By Gustavo Arellano
By R. Scott Moxley
By Alfonso Delgado
By Courtney Hamilton
By Joel Beers
By Peter Maguire
By Charles Lam
By Charles Lam
Photo by James BunoanAnyone who tries to tell you about Squab has to start with a hesitant "I don't know." It takes a few breaths just to get an adjective or two: Squab is intense, says Jen, bassist of local band Resist and Exist, who saw them at probably their first show at Koo's in 1997. They've got a little bit of a dance thing going on, but it's also dark, says another Jen, this one the drummer for Radio Vago, an LA band that has shared tons of shows, a few tours and a recent split single with Squab. Yeah, adds Adrienne, singer of Radio Vago. Dark, but danceable at the same time. ("Like a disco when the power goes out?" we ask). Even their manager, Kat (a sometime contributor to this paper), can't pin them down. "They're great, but where do we put them?" she asks. "When I book shows for my own stuff, even I don't know where to put them."
It's hard to fit into local music when you're doing something different, says Jen from Radio Vago—hard for bands that aren't doing something ordinary. And Squab aren't just out of the ordinary—they're practically alien, a million trends removed from whatever's selling bad booze at the boner bars.
They're out—that black triangle Chris had stickered on her bass was a Nazi designation for "socially unacceptable women," the female equivalent then and now to the reclaimed pink triangle. They're total art—besides the two-drummer Tracy-and-LaDawn thing, they've got a skirmish line of samplers, keyboards and digital triggers, as well as the collage aesthetic to make it sing. They're smart and funny—summed up as much by the sex-positive "HOW TO FUCK YOURSELF" pillowcases ("On the front, it gives you a little . . . diagram," says Jen from Resist and Exist) they used to sell as by their unabashedly raw lyrics, which keep the personal next to the political just as they keep the choruses next to the verse. They're women who dress and act and play music absolutely and exactly how they want—the first time anyone ever saw any of them in dresses was at LA's Ladyfest last month, and they did that as a joke ("LaDawn was playing her drum in boxers with her skirt hitched all the way up," says Tracy, "and someone was like, 'It's so nice you guys dressed up!'")
And pretty much as long as Squab has been a band—from the years when Chris had a mohawk and wasn't too long out of her oi band Madcap Youth—they have always been just off-center of everything. It's frustrating, they say, right up until they start playing music.
"I don't think we even know somewhat how we're kind of on the outside," says LaDawn. "We're not writing to . . . We just play what comes out. What sounds good, when we're like, 'Oooh, yeah, damn!' We entertain ourselves!'"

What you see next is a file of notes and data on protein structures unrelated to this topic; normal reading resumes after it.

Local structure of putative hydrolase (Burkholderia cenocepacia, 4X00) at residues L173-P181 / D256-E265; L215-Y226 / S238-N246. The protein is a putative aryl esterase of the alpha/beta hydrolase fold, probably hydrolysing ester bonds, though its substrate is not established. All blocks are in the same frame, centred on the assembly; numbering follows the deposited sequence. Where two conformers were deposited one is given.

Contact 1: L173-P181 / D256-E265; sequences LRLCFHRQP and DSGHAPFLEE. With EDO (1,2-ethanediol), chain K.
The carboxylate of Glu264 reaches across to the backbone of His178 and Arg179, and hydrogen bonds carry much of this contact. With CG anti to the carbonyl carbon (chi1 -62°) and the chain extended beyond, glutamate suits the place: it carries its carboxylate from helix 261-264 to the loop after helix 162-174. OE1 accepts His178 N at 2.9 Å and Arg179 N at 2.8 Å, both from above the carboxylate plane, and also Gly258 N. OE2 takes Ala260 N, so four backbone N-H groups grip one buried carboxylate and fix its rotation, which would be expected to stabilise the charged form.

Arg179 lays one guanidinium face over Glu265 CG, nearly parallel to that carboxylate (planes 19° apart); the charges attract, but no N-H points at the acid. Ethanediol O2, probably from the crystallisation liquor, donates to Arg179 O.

They talk about band practice like every other band talks about snorting coke off strippers' asses—the same hungry glint in the eye, the same giddiness, the same instant clarity of purpose. LaDawn laughs a little as she explains the three-hour practices where Squab just zones in, dogpiling ideas until it all melts into what they want. But by the time she has finished the thought, she's not laughing at all.
"It's better than any drug, any—well, some sex, but any drug," she says. "I'm serious. Sometimes it just takes it to a whole new level. And you're like, 'Ooh.'"
"We practiced on my birthday," says Tracy. "That's what I wanna do. I don't wanna go out to party or go to dinner—I wanna practice. It's not a discipline thing—we want to be there."
They're an astronomically unlikely foursome—it took years to get to this finally feels-right incarnation, playing out as a harder, punker three-piece until they met LaDawn (there's a great lost Squab album somewhere back in 1999—of course, there's a great new Squab album being written in 2002, too). And they've got that kind of to-the-bone bond that makes the best bands—it's so strong it's contagious.
"The typical LA following is very fickle—they go along with what's big," says Radio Vago's Adrienne. "The cult following will go to any show regardless of where it is—they know way too much information about you. And there's definitely a Squab mob."
"They just all have so much character," says Jen from Resist and Exist. "Their chemistry together—yeah, some bands you see are good musically, but Squab has something special."
* * *
It's the contrasts, Tracy says. She's the sidetracked tennis pro who was such a bad little kid she got her parents evicted—she also looked like Ricky Schroeder before she hit puberty, fueling a hellish Disneyland experience where about a hundred girls asked for her autograph. "If I was a boy, I would have lost my virginity that day," she says. "It was the worst thing ever in my life!"
Chris was the eight-year-old Siouxsie fan who befriended Tracy at Moreno Valley High out in the 909 and spent her youth skateboarding to the record store and scamming Germs jackets off boys.